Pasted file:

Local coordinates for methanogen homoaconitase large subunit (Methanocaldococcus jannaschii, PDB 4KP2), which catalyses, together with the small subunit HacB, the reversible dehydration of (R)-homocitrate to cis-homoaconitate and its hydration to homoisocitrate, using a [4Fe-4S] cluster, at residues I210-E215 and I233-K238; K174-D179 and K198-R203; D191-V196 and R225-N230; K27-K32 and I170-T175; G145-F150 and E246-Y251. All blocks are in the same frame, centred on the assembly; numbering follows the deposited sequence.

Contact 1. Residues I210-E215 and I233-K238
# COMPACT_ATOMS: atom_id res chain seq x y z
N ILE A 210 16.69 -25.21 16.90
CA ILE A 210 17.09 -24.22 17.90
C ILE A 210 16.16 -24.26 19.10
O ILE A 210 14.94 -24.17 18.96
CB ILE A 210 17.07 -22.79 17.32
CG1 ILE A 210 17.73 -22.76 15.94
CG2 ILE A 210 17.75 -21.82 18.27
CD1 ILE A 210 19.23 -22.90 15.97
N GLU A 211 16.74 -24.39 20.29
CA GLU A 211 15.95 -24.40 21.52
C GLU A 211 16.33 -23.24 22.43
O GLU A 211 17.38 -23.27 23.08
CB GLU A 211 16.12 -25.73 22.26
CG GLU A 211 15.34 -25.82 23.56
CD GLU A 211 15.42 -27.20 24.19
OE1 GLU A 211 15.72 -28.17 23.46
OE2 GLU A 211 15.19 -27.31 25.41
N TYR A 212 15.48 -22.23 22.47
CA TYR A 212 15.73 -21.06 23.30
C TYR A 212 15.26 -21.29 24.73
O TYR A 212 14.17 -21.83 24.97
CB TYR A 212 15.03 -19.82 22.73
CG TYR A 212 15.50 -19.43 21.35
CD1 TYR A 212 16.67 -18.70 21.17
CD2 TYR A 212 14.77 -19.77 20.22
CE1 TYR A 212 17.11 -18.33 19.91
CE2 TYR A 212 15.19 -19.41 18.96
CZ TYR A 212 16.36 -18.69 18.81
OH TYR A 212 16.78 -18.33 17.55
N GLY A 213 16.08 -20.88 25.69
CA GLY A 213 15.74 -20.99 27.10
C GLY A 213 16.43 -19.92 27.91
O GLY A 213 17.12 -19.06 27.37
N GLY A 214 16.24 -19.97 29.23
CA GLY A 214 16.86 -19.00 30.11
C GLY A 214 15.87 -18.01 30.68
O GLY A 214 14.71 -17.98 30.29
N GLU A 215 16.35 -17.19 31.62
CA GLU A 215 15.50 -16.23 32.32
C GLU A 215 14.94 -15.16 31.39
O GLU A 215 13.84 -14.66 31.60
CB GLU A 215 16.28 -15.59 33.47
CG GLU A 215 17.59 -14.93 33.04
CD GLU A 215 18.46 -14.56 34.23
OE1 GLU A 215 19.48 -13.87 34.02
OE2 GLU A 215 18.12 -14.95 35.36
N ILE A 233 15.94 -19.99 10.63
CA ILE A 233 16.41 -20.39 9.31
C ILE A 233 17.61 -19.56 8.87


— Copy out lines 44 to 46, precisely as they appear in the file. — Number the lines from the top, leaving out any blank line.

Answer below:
O GLU A 215 13.84 -14.66 31.60
CB GLU A 215 16.28 -15.59 33.47
CG GLU A 215 17.59 -14.93 33.04